As the father of two young children, I have experienced a range of interesting activities that come with being a parent.  Compared to my own younger days, one area that shows a striking difference is children’s birthday parties.

There’s been a long evolution from the standard of my youth – backyard parties with basic games like Pin the Tail on the Donkey.  The primary shift has been in the expansion of party venues.   These premises come in a host of flavors such as indoor inflatable playgrounds, amusement park parties, and art studios.  There is true innovation in this space and much of it is very entrepreneurial: from a refurbished school bus turned arcade on wheels to animal experts hosting parties, junior chef kitchens, and beyond.

There are even luxury options like spa parties for kids. In fact, the International Spa Association states 25% of the nation’s spas offer services geared toward kids under 13. The point is, this industry has developed a plethora of fun, turnkey options.


These new, innovative services are not without a cost, however. According to IIAPA, an industry group that tracks the market, the average cost of an amusement park party is $370.  I’ve found similar pricing when researching other types of venues.

Additionally, economic, demographic and lifestyle shifts have created demand. Parties at home take a lot of planning.  With dual working parents becoming more the norm, time and convenience are of the essence.  The prospect of your child’s party requiring heavy planning, prepping, and shopping is daunting for time-strapped parents.   With more dual-income families and an improving economy, avoiding this stress is often worth the cost.

Moreover, the emotional pull keeps parents coming back. Birthday parties are important occasions which parents feel an obligation to provide a special experience for their kids.  Winning companies in this space do an excellent job at tugging the heart strings to make it happen, effectively linking emotional gratification as a parent to their services.  It’s one thing to forgo a special treat for yourself, but many parents feel guilty if they think they are missing out on creating childhood memories for their kids.  There is also a pressure of keeping up with classmates and your own precedent of last year’s party.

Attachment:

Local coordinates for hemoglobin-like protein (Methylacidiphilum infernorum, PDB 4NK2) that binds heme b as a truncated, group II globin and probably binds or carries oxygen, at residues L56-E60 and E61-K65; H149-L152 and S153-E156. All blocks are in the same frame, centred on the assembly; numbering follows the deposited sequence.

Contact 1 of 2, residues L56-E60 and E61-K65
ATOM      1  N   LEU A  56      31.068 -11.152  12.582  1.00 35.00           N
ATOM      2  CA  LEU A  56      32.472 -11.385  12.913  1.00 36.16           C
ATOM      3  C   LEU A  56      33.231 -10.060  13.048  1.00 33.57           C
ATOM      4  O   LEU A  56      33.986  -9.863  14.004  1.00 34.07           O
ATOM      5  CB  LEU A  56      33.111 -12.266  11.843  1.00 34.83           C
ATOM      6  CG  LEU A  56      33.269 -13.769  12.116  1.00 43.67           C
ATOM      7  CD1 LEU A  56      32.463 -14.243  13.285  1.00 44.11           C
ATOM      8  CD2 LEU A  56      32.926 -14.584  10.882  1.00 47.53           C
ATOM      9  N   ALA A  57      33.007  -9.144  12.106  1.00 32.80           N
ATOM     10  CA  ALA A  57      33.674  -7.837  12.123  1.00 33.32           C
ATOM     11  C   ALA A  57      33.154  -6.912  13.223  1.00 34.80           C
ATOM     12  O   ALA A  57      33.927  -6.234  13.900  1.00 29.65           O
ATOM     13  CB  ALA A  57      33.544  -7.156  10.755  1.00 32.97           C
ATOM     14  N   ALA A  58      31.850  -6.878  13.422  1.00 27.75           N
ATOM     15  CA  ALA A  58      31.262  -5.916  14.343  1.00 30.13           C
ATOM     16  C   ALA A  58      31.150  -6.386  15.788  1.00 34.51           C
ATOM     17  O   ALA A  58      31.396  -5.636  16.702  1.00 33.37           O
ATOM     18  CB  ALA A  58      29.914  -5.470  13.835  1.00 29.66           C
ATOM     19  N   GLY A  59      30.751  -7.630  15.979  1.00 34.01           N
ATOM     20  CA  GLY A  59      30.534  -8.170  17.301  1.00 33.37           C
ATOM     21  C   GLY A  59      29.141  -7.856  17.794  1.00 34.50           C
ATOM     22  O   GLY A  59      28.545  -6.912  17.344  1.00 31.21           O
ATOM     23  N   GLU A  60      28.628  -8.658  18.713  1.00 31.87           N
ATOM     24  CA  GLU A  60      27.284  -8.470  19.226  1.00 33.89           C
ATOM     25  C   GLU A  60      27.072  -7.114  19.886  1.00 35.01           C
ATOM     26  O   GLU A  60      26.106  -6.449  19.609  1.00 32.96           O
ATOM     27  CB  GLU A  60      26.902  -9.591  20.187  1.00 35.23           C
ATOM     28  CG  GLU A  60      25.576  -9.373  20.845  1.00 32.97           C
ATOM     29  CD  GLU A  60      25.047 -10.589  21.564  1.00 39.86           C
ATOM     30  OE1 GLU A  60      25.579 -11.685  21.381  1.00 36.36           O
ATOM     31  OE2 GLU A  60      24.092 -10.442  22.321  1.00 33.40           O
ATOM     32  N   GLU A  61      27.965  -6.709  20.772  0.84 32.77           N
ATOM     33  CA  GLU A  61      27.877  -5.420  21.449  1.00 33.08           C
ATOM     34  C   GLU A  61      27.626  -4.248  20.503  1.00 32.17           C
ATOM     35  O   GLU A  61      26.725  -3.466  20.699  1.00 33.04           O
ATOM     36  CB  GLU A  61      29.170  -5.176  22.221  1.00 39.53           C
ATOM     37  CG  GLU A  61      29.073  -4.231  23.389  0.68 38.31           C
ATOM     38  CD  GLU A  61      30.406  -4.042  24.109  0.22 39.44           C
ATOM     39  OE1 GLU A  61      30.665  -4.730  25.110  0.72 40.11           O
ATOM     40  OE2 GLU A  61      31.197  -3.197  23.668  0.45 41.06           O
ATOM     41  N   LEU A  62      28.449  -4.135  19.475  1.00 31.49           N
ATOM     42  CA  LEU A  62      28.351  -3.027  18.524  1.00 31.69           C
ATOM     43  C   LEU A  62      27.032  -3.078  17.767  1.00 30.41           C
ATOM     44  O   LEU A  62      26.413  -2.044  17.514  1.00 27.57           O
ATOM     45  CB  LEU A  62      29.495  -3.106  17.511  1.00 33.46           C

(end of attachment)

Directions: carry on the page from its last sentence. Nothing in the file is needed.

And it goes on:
So it’s all great then?  Yes, until the parents burn out!

The first few times my older daughter went to a party at our local indoor ‘bounce center’ it was fantastic to see her enjoying the facility.  It was fun for both parent and child for a handful of subsequent parties for other friends as well.  However, by the time our cumulative trips reached double digits, the shine wore off.  This is part of what has driven the need for variety and new innovations in this space.

The evolution and growth in this category serve as a reminder of how market research techniques could truly help identify future opportunities. Entrants need to be fast moving, innovative, and flexible.  A relatively low cost of entry, wear out potential (described above), and the continual flow of new competitors should force more innovation in this space.

Generally speaking, traditional and new marketing research approaches are applicable in understanding these dynamics.  Attitude and usage studies could help identify new interest areas, and how to best create that emotional bond between a product or service and the customer.  Innovation testing measures the potential of new services and products that could keep parents interested in returning.  On-premise mobile surveys could provide in the moment feedback.

This reminds marketers of a few important themes:

1) Think like an entrepreneur. No idea is too small, too big, or too crazy to be given a second thought.
2) Continually seek the next innovation, someone else likely already is.
3) Find the emotional triggers in your category and inextricably link your product with them.
4) Be at the vanguard of activating against outside forces that could shape your category.

To further understand how critical innovation is to your business, click here to read Ipsos’ latest paper on innovation.